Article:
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Report: iPhone's glass back giving Apple headaches

If Apple is planning to bring any design changes to the CDMA version of the iPhone, a back that's susceptible to cracking could be holding up the process.
If Apple is planning to bring any design changes to the CDMA version of the iPhone, a back that's susceptible to cracking could be holding up the process.
STORY HIGHLIGHTS
  • Slip-on cases have caused serious cosmetic damage to backside of the iPhone 4
  • Over time, small scratches grow to become large cracks like a windshield
  • Apple's engineers have been hard at work in "a quiet lockdown" to fix problem
  • This isn't the first time cracks have cropped up on Apple's hardware
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(CNET) -- Apple likes glass. A lot. You can tell that much from its many retail stores, and in its products where glass is used in displays, notebook trackpads, and both the front and back of the iPhone 4.

That last place, though is what might be causing the company some headaches.

That's according to a report today from Gdgt, which says that slip-on cases -- the kind that cover the back and sometimes front of the iPhone 4, have been the cause of serious cosmetic damage with the backside of the iPhone. Dirt and other loose bits of debris from your pocket end up in that space.

Over time, that can lead to a shattered backside as small scratches grow to become large cracks that travel across the back of the device, much like a ding on a windshield.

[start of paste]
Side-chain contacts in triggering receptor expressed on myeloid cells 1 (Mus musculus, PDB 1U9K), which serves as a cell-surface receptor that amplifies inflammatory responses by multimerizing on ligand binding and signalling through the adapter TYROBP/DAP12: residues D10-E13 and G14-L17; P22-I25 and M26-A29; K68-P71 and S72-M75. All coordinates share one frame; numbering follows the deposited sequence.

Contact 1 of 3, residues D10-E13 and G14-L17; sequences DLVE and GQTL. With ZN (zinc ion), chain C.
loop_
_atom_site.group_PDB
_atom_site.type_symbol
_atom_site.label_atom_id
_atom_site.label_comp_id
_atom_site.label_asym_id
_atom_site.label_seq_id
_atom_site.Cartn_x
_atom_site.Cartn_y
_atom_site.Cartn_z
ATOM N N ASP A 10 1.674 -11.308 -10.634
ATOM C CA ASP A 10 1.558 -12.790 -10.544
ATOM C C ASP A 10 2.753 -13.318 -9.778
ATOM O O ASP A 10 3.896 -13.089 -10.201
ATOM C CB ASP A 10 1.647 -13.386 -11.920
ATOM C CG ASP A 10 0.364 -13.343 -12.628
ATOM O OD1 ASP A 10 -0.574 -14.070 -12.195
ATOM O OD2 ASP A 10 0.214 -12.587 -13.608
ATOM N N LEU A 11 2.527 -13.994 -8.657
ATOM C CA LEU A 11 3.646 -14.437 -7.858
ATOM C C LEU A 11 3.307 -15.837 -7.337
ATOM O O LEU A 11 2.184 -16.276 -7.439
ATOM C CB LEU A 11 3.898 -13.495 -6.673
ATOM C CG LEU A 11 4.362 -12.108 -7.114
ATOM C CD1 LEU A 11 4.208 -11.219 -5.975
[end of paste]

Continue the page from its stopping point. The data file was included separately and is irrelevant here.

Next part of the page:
This has become a big enough problem, the report says, that Apple's engineers have been hard at work in "a quiet lockdown," testing various third-party cases to see how widespread the problem is, and presumably to make sure it does not happen with future iterations of the device.

The news comes at an especially interesting time given the recent expiration of Apple's free iPhone 4 case program (which included Apple's no closed-back bumper), and the reported beginnings of mass production for a CDMA version of the iPhone said to be coming to Verizon in early 2011.

If Apple is planning to bring any physical design changes to that version of the iPhone, a back that's susceptible to cracking could very well be holding up that process.

This wouldn't be the first time cracks have cropped up on Apple's hardware, or the iPhone line for that matter.

Both the Mac G4 Cube, which was introduced in 2000, and the iPhone 3G experienced reports from users that the outsides were developing "hairline surface cracks."

Similar blemishes had appeared on white versions of the company's MacBook notebooks, which Apple reportedly began acknowledging and repairing early last year.

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